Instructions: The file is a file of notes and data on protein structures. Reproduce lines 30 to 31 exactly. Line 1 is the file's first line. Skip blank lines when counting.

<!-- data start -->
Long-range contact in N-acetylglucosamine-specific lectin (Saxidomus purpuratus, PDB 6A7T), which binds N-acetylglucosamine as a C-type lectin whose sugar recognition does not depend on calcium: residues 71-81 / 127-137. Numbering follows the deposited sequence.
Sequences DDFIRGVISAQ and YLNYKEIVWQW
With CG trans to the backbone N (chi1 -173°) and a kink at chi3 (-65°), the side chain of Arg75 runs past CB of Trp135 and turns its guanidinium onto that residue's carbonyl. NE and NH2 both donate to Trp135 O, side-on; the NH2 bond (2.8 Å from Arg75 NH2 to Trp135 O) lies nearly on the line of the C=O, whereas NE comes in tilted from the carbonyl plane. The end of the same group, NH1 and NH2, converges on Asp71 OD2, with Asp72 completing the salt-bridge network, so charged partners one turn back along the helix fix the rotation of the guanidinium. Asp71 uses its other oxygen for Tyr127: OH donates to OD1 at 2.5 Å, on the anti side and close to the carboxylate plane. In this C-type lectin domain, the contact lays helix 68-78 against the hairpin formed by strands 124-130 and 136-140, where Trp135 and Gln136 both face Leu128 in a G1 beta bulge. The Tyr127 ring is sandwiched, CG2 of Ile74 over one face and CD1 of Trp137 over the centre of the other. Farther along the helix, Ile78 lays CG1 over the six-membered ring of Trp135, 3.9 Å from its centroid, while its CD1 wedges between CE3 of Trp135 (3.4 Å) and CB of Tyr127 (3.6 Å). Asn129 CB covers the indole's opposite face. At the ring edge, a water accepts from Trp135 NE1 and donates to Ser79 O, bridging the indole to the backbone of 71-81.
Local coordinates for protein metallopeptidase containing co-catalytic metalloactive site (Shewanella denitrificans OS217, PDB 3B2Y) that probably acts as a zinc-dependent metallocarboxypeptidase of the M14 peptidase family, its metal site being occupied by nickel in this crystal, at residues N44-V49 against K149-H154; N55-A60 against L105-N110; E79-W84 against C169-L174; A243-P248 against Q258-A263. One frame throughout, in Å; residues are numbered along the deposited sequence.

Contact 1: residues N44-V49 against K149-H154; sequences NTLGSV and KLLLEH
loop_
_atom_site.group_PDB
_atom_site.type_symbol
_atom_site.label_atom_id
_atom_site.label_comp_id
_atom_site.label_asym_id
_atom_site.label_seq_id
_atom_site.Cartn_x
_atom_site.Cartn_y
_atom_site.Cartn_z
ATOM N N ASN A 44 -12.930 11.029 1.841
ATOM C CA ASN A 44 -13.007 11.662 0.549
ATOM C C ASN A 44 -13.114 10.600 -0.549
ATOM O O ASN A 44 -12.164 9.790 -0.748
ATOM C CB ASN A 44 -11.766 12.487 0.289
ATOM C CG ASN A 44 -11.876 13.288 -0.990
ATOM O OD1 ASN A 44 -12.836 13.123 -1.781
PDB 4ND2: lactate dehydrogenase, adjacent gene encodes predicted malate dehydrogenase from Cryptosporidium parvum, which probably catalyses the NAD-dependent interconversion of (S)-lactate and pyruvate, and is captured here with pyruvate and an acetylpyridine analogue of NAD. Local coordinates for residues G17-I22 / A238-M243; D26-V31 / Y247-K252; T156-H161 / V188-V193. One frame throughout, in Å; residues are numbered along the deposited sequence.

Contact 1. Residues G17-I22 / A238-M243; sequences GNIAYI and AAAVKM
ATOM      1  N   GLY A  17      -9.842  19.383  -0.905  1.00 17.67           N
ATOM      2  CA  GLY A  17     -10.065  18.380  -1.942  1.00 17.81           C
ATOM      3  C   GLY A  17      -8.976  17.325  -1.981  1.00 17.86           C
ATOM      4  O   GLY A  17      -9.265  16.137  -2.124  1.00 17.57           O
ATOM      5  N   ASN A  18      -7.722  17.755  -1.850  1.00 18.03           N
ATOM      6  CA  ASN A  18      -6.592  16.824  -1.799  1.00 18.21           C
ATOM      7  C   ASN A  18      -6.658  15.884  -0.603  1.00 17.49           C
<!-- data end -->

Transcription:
ATOM      6  CA  ASN A  18      -6.592  16.824  -1.799  1.00 18.21           C
ATOM      7  C   ASN A  18      -6.658  15.884  -0.603  1.00 17.49           C